This Unusual COVID Symptom May Never Go Away, Doctors Warn

by DailyHealthPost Editorial

When talking about Covid-19, we got used to only discussing the death statistics. And that’s understandable, given that this is the most horrifying consequence of the disease.

But we shouldn’t forget about the long-term health consequences in many of the survivors. Given that we’re just now finishing the first year of the pandemic, all we can do is speculate on what the long-term effects of the disease are going to be. Joint pain? Fatigue? Shortness of breath? Depression and headaches? There are even persistent dermatologic symptoms such as hair loss and rashes that seem to linger on.

But the most persistent, and at the same time seemingly absurd symptoms is the loss of taste and smell. Scientists became aware of these neurological symptoms pretty early on but a lot of the inner workings of the disease that lead to these symptoms are still unclear. A recent study published in the Journal of Internal Medicine (JIM) indicates that as many as 86% of patients with mild Covid-19 cases (i.e. with no need for hospitalization) experience a loss of their sense of taste or smell. 


Some recovery…

And while this is a stunningly large percentage, a lot of these 86% report recovering their sense of taste and smell eventually. But it varied a lot from patient to patient. A much earlier study from April 2020 published by the European Archives of Oto-Rhino-Laryngology determined that the loss of smell and taste is one of the more long-lasting symptoms of Covid-19 and it often lingers on weeks and months after most other symptoms have subsided.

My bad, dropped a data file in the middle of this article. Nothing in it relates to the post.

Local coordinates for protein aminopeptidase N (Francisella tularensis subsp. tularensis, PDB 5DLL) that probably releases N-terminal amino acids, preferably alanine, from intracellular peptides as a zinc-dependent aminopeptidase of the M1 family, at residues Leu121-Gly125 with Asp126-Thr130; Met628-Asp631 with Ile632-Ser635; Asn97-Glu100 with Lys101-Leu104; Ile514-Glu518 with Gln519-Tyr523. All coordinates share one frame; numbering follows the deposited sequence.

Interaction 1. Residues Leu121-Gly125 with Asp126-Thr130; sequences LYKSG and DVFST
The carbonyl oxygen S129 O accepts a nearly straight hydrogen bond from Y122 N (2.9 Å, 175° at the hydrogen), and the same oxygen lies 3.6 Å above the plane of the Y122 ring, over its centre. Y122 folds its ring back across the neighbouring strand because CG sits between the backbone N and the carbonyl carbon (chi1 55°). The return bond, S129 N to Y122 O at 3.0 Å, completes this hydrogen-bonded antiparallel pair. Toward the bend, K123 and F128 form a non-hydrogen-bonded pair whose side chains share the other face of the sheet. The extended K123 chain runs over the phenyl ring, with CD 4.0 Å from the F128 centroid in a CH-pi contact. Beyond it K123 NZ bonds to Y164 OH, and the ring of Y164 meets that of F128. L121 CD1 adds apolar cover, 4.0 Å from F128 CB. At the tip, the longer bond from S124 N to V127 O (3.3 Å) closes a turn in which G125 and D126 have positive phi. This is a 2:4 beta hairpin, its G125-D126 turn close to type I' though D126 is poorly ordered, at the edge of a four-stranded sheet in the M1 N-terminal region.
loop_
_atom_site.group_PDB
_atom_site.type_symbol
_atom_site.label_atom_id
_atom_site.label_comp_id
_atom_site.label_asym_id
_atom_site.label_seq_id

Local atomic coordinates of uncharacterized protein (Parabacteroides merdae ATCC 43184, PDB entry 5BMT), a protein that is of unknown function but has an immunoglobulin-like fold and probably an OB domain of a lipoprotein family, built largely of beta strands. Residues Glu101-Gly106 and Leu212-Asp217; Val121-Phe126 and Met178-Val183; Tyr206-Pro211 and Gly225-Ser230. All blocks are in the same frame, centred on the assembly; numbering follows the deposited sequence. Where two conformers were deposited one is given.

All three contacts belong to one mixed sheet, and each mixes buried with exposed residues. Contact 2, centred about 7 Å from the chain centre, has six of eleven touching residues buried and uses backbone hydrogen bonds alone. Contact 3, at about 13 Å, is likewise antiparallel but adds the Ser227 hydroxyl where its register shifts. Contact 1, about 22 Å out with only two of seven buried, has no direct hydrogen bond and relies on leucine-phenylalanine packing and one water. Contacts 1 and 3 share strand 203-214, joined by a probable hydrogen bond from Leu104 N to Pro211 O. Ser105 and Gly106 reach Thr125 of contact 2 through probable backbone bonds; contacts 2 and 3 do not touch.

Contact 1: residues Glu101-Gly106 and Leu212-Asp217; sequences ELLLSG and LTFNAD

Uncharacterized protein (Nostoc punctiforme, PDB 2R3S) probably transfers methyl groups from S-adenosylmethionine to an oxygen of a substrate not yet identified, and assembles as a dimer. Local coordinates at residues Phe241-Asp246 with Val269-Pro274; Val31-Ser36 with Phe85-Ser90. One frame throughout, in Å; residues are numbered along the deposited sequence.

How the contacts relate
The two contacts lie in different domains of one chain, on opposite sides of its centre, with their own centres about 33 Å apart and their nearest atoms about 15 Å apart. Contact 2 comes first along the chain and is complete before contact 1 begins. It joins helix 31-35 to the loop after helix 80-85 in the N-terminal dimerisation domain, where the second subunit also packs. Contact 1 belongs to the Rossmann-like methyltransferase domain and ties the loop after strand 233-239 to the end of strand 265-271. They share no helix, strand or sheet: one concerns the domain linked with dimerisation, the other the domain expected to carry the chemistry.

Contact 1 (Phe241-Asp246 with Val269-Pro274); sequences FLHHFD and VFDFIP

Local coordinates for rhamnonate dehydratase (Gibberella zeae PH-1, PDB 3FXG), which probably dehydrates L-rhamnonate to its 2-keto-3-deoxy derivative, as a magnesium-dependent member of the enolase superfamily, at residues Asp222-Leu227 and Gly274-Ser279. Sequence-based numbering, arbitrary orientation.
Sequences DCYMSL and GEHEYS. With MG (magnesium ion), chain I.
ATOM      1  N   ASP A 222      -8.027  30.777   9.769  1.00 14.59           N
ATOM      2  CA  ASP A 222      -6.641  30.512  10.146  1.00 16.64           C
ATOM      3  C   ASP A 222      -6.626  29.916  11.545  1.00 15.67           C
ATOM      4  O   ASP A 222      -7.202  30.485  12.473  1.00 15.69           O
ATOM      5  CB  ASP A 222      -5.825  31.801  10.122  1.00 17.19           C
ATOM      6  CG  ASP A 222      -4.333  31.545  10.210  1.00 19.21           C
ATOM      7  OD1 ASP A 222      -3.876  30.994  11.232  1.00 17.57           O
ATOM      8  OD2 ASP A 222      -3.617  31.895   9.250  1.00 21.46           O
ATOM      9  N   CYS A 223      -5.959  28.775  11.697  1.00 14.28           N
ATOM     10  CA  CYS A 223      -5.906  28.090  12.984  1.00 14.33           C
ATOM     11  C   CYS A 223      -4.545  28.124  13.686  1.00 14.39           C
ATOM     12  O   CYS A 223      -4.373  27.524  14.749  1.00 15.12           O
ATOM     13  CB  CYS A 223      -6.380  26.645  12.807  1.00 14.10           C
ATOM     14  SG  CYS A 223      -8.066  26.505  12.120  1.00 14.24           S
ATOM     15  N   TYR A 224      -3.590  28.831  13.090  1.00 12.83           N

According to the JIM study, over 15% of Covid-19 patients continue to experience a loss of smell and taste even two months (60 days) after contracting the disease. After 4 more months or at the half-year mark, 4.7% of Covid-19 patients still report a complete lack of taste and smell. And while even 6 months still isn’t enough to call these lingering symptoms “permanent,” 5% is a scarily high percentage. 

According to Harvard’s neurological expert Leo Newhouse, “Some of us might never regain our sense of smell or taste at all.” Granted, Newhouse notes, it’s likely that for many, these senses will return eventually. But even then, there’s a high chance that they won’t return “the same.”

“The good news is that olfactory neurons are capable of regeneration,” Newhouse writes. “The bad news is that not everyone will return to his or her pre-COVID level of functioning.”

So what does this all mean?

Are some of us doomed to live out our lives with no sense of taste and smell whatsoever as if we’re in some weird dystopian movie with Ewan McGregor? Well, hopefully, it won’t be as dramatic but it seems likely that some people won’t ever regain these senses. 

The University of Alabama at Birmingham assistant professor Jessica Grayson, MD, points out that “patients with post-viral smell loss have roughly a 60 to 80 percent chance of regaining some of their smell function at one year.”


And what makes this even more unfortunate is that such a sensory loss can often lead to increased symptoms of depression according to a 2016 study published in Chemical Senses. “Patients with olfactory dysfunction have symptoms of depression that worsen with severity of smell loss.”

Chemosensory scientist Pamela Dalton, PhD, adds that when we lose some of our senses like that “we’ve scooped out a whole piece of our consciousness that we didn’t even realize we were using every day.”

Still, it may just be too early to tell. We are still in the early stages of dealing with this disease – many of the symptoms we view as detrimental may fade away over time just like there may be some long-term effects scientists haven’t even noticed yet.